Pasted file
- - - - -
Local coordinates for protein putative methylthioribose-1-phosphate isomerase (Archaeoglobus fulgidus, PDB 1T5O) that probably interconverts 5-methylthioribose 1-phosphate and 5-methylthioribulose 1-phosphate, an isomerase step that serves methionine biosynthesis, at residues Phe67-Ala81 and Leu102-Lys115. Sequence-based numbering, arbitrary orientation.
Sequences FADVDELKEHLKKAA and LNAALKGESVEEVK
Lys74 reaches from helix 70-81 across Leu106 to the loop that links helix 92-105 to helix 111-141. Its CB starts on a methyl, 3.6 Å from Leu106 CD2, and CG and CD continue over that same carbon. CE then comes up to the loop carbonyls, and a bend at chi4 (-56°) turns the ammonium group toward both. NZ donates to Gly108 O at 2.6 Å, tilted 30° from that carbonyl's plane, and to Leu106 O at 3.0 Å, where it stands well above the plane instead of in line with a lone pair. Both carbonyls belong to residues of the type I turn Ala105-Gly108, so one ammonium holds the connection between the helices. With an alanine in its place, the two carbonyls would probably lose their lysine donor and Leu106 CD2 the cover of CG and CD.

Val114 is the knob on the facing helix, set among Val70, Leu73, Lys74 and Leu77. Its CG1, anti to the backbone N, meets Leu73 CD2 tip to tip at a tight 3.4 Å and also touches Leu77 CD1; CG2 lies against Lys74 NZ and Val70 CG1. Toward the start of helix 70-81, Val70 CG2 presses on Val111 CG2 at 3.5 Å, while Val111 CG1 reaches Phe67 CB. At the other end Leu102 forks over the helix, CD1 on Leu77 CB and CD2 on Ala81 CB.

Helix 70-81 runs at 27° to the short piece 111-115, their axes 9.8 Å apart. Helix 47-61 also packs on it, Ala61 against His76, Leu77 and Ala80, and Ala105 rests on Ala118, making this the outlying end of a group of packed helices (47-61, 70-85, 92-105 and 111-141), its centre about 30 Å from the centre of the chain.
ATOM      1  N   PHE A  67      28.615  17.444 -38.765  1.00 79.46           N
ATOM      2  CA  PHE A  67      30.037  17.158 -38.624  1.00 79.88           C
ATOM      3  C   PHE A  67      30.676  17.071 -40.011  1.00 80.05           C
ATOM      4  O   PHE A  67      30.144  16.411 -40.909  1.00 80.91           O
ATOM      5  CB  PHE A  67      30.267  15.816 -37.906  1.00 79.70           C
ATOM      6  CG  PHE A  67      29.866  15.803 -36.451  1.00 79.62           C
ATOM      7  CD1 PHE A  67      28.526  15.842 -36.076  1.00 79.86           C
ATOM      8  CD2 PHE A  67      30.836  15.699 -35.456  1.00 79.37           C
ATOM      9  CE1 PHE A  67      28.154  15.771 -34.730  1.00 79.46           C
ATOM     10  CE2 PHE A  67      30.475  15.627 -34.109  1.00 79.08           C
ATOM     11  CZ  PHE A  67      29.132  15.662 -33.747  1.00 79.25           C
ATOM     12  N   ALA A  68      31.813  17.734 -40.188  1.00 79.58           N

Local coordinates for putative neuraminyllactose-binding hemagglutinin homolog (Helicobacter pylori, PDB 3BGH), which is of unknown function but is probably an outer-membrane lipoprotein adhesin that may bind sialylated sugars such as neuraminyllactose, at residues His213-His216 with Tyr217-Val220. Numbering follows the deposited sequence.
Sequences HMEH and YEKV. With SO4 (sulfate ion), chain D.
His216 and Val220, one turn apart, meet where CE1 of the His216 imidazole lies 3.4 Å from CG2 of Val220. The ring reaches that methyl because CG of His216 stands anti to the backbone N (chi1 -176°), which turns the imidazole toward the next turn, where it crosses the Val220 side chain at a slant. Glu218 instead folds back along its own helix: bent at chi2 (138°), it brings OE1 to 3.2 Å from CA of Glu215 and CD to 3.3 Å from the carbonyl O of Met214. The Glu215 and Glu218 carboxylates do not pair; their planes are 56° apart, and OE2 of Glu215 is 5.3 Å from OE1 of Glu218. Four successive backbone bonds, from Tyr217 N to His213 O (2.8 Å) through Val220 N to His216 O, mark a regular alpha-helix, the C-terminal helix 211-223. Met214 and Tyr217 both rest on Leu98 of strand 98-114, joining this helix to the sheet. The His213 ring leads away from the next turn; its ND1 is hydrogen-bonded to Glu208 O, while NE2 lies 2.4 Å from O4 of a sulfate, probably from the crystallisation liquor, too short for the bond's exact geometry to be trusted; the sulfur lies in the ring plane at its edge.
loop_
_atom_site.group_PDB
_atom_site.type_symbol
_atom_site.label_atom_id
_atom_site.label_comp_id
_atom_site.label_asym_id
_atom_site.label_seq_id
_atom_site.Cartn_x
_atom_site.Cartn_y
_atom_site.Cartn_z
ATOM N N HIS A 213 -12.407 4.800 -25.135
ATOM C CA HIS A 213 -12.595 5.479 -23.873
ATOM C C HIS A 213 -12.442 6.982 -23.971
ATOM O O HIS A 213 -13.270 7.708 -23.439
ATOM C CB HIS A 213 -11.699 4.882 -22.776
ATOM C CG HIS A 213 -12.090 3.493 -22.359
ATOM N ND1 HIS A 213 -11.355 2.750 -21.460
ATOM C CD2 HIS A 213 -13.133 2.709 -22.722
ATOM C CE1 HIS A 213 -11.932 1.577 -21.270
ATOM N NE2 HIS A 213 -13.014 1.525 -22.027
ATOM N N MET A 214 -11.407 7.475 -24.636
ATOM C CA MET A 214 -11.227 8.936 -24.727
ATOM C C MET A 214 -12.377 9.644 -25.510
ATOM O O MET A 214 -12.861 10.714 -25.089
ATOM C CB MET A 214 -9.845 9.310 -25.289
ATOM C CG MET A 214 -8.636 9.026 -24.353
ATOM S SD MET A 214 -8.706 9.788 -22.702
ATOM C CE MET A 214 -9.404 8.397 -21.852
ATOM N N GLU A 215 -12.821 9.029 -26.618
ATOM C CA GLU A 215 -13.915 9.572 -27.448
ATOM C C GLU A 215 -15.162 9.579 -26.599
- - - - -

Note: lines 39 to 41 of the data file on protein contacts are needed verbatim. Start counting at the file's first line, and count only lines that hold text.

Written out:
ATOM C CE1 HIS A 213 -11.932 1.577 -21.270
ATOM N NE2 HIS A 213 -13.014 1.525 -22.027
ATOM N N MET A 214 -11.407 7.475 -24.636